Pajaro Valley Golf Club near Watsonville, California, has appointed Forrest Richardson to develop a golf course renovation plan.
The course first opened as Watsonville Country Club in 1926 with a nine-hole design and was later expanded to 18 holes. Peter Hay, Pebble Beach’s long-standing professional, provided design and guidance to the group of locals who founded the course with the desire for it to be a public layout for the residents of Pajaro Valley.
“Pajaro is the last remaining untouched classic era course in the Monterey region,” said Richardson. “It struck me during my first visit that very little had been done to the course since the second nine was added more than 70 years ago.”
Pajaro Valley currently plays as a par 72 of just over 6,400 yards, and Richardson’s plans will see the total length increasing to 6,700 yards, while becoming a par 71.
Richardson aims to preserve many of the holes that are laid out across the Pajaro Valley. The long par-four seventeenth will become a risk-reward par five playing along the same corridor to the existing green site. “Our new seventeenth had to be preserved,” he said. “It simply lays out as one of the best holes you could ever hope for – beautiful terrain and an amazing green site with views in all directions once the golfer reaches the green perched at the end of the ridge.”
Water use is expected to be cut by more than 40 per cent, with new drought-tolerant turf, more naturalised areas and the return of natural drainage areas throughout the course.
Development group Parks Legacy Project has managed the course since 2020 and acquired it in 2023. Director of design and entitlements Mark Swartz has worked with Richardson on several golf course projects since the 1990s. The group is masterplanning a project to integrate existing residential zoning approvals along with a small portion of the site that is planned for a new campground with cabins and RV sites.
“The Pajaro project embodies everything we do best,” said Swartz. “We are working with an iconic community asset to bring it back to life, balancing new uses while keeping our eye on preservation of the site’s most important open space — the 18-hole course.”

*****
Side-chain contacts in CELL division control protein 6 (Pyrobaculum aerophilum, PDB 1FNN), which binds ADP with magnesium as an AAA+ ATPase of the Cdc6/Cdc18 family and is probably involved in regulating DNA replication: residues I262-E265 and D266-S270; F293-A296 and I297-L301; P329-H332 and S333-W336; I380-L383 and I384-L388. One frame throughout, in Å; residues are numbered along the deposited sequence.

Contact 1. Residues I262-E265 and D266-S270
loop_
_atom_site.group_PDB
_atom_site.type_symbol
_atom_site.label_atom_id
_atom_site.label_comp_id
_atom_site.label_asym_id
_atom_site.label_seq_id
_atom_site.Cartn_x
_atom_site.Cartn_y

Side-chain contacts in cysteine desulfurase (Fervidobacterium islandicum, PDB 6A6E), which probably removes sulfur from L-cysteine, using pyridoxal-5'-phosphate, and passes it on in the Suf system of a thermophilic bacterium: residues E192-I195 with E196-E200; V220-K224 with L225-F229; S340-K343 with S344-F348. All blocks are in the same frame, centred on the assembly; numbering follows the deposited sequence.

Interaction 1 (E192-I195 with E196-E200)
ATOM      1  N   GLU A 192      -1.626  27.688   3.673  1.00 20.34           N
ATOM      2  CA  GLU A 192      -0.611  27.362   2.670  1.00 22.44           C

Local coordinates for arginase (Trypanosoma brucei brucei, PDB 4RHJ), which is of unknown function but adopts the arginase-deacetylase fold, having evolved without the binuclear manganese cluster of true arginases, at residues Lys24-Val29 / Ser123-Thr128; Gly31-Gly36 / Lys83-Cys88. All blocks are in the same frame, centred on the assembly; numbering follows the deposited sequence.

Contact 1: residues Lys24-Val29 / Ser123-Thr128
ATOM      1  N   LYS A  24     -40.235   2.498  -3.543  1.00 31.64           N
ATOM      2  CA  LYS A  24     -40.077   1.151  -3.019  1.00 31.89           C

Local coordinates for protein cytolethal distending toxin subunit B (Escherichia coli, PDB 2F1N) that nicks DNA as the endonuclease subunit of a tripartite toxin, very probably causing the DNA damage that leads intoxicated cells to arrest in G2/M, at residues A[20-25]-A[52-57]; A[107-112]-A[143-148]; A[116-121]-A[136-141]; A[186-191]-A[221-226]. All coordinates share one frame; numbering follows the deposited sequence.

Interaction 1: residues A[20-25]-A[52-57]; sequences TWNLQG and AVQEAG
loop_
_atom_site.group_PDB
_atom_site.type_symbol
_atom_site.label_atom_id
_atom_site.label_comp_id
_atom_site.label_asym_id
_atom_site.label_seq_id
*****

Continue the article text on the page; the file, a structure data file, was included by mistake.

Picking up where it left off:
Local architectural firm Studio Schicketanz and California-based architects Tucker Stadler will work with the project team on site planning, including the overnight cabin and RV area, a community market and an area for a new residential neighbourhood. The project covers 200 acres including a new ‘Resource Conservation’ area. There will also be a new clubhouse, designed by architects Swaback Partners.
“It’s an honour to work with such a great setting, not to mention a team that is so enthusiastic about doing the right thing in terms of preservation and habitat,” said Richardson. “It’s been a great experience to be involved from the very start, and to help set the vision that will return the property to its ‘point of pride’ status that was first set in motion by Peter Hay nearly 100 years ago. We can imagine the excitement back then, and there is no shortage of excitement today as we get ready for the transformation to begin.”
Parks Legacy Project anticipates formal permit requests to be applied for in early 2024. Both Monterey County and California’s Coastal Commission have been involved in preliminary meetings to help guide the plans.